[39:01] When you’re thinking about the starches, first you want to go fiber and water, so fruits and vegetables. But then, once you get into the starches, you want to be thinking wet, bland starch. A plain baked potato, plain rice, those kinds of things. You want to avoid things that are dry and tasty. What do I mean by that? Well, think about a French fry, or better, a potato chip. These things are dry, they’re crunchy, they’re extremely tasty; again, they’re fat and salt-laden plus they’re more dry. Think about a cracker, same thing. Think about bread, sort of same thing, right? Bread is salty. So, these things are tasty. They also have these textures like crunchy, and gooey, and chewy. You want to be aware of those things because they tend to make us overeat. The science now on palatability and hedonistic potential of foods is very clear that certain foods make us overeat more. If you want to, in my opinion, the number one thing we want to do is suppress hunger so we don’t overeat naturally. That means we want to stick with wet, bland starches that are very hunger suppressing, and not dry, tasty, gooey, chewy, crunchy types of starches. If you just made that one shift, you would have a huge difference. Yes, candies, yes, Coca-colas, yes, these kinds of things, but also staying away from dry, gooey, chewy, crunchy, tasty, salty type of starches, and stick with wet, bland, plain starch, as well as fruits and vegetables, and now that becomes the percent. Like, if you’re eating a 40% carbohydrate diet, that’s what you want, fruits and vegetables and wet, bland types of starches, not dry, tasty, gooey, chewy, crunchy starches. Now, the other thing that we need to talk about here when we talk about types of carbohydrates is, we need to talk about sugars. Sugars are very important to understand and, of course, table sugar, simple sugar, it also gets much maligned. It gets much maligned, but it is one of these things, especially when it’s combined with fat, that just makes everything taste freakin’ fantastic, so we have to be careful about sugar. When we talk about sugar, I’m really, again, talking about these dry, tasty, gooey, chewy, crunchy things. I’m talking about candy here too; I’m talking about pastries here too; I’m talking about cookies, I’m talking about cakes, I’m talking about all that kind of stuff; and I’m even talking about high amounts of fat with sugar. Like what? A doughnut, or cheesecake, or those kind of things. Those things have no place other than in very small amounts. Every once in a while on very special occasions those things. No one is going to become healthy by eating these dry, tasty, gooey, chewy, crunchy, sugary, salty types of things, so they become very, very low in your diet.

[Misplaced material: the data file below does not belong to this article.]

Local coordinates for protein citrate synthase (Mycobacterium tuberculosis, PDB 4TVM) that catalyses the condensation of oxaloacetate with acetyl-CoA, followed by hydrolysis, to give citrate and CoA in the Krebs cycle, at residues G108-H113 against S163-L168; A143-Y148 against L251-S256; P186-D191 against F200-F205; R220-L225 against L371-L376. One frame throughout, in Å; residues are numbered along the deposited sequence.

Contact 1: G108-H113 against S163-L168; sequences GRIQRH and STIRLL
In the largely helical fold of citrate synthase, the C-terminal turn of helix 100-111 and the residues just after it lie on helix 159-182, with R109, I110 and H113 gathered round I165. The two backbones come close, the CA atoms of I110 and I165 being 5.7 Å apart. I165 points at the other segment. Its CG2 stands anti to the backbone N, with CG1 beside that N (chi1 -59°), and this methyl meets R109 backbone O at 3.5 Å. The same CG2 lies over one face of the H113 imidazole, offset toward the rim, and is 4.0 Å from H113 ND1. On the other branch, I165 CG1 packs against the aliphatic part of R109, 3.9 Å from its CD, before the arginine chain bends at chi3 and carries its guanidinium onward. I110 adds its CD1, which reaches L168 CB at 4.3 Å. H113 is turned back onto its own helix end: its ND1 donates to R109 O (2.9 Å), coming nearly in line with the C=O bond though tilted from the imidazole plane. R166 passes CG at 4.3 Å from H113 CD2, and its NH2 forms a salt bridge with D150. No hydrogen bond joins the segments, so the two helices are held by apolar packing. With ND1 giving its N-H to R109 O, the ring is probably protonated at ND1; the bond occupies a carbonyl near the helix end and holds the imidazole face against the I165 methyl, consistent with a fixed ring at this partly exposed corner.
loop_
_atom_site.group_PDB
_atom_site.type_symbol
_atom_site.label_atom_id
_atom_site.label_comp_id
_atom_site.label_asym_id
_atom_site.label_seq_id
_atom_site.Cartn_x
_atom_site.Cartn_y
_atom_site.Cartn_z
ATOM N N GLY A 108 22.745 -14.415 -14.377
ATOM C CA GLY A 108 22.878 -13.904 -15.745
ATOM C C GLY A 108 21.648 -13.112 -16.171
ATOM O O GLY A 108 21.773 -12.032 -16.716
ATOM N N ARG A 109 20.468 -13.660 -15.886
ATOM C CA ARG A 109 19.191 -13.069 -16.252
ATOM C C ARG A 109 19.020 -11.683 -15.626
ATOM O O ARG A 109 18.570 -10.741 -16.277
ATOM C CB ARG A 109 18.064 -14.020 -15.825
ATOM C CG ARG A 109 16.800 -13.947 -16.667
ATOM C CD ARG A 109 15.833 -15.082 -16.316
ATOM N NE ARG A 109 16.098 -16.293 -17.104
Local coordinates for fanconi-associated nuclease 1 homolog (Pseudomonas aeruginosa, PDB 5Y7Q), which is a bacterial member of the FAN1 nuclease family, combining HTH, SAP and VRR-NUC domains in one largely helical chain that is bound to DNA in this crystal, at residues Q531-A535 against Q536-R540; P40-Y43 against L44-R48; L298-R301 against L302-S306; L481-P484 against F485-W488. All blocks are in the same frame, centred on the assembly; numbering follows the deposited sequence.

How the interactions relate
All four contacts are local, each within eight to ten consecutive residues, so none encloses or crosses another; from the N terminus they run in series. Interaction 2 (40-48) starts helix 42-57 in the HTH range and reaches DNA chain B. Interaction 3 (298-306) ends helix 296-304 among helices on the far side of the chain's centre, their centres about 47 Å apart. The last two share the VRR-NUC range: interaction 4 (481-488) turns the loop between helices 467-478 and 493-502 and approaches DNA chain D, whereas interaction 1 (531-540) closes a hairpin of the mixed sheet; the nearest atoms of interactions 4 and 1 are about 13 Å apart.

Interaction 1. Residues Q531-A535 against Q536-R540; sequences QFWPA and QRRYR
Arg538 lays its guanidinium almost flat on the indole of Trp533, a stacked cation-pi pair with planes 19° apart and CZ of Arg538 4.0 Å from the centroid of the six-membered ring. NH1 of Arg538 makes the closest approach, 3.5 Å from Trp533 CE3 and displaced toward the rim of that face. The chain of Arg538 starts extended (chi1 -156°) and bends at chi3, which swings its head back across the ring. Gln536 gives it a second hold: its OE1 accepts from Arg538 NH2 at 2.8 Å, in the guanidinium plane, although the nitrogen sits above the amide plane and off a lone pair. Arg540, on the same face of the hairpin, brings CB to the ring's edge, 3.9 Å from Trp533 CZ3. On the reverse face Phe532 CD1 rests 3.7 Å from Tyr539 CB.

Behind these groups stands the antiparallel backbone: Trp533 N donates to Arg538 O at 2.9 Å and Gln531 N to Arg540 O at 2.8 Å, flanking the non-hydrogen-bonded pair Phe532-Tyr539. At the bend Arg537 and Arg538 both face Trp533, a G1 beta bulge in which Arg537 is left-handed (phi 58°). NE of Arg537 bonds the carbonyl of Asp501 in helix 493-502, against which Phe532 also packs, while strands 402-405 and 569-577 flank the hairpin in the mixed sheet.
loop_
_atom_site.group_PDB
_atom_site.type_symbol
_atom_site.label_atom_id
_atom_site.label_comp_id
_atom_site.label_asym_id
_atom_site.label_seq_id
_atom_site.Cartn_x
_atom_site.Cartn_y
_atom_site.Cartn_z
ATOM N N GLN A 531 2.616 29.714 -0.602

[42:01] If you’re going to eat those kinds of things, then you’re going to have to pay very close attention to calories, and they make it very, very difficult to do that; so, it’s best to – I wouldn’t say avoid, because as soon as you avoid, it’s kind of like this situation where you’re automatically priming your brain to want those things – but make your choices fruits and vegetables, wet, bland starches, avoid all that other stuff. Now, when it comes to sugars, we do need to have a conversation that comes to types, we do need to have a conversation about this idea of things like gluten and things like FODMAPs, and things like that. Here’s the thing, we now know that there is such a thing as non-celiac’s gluten sensitivity where people can react to gliadin and other proteins that are prevalent in grains. It’s not just gluten, but gluten is the most popular one. There are some people who need to avoid grains. Well, the goods new here is that when you avoid dry, tasty, gooey, chewy, crunchy types of carbohydrates, you’re automatically removing grains, in a sense, from that. So, gluten-free diets really should be even gone further and you should be talking about grain-free diets. This is why I brought up the wet, bland starches, which my favorite would be sweet potato, regular potato, and rice, or quinoa, and stuff like that. We kind of want to be a little bit more careful once we go into the grains. At the same token, beans are another one of these ones that they tend to be wet and bland, they also tend to be high in fiber and high in protein. They kind of are another great starch to have, so maybe we want to add beans to that. The problem though with beans gets us into this conversation about digestibility of things. This is where this term FODMAP comes from. That stands for fermentable, oligosaccharides, disaccharides, monosaccharides, and polyols. So, just a brief lesson in the biochemistry of sugar really quick – there’s basically 3 monosaccharides. There’s glucose, there’s fructose, and there’s galactose. When I say monosaccharides, it’s a simple, noncomplex sugar. Now, those sugars can be combined to form disaccharides. Glucose and glucose can form maltose; glucose and galactose can make lactose; glucose and fructose make sucrose, table sugar. By the way, sucrose, table sugar, is 50% glucose and 50% fructose. You may have heard about high fructose corn syrup – well, high fructose corn syrup is about 55% fructose and the rest glucose, so it’s not that big of a difference. High fructose corn syrup isn’t that big of a difference from sucrose; however, there are some very higher fructose container sweeteners, like an example would be… the name’s slipping my mind right now, but what’s the cactus – agave – agave syrup can be up to 90% fructose.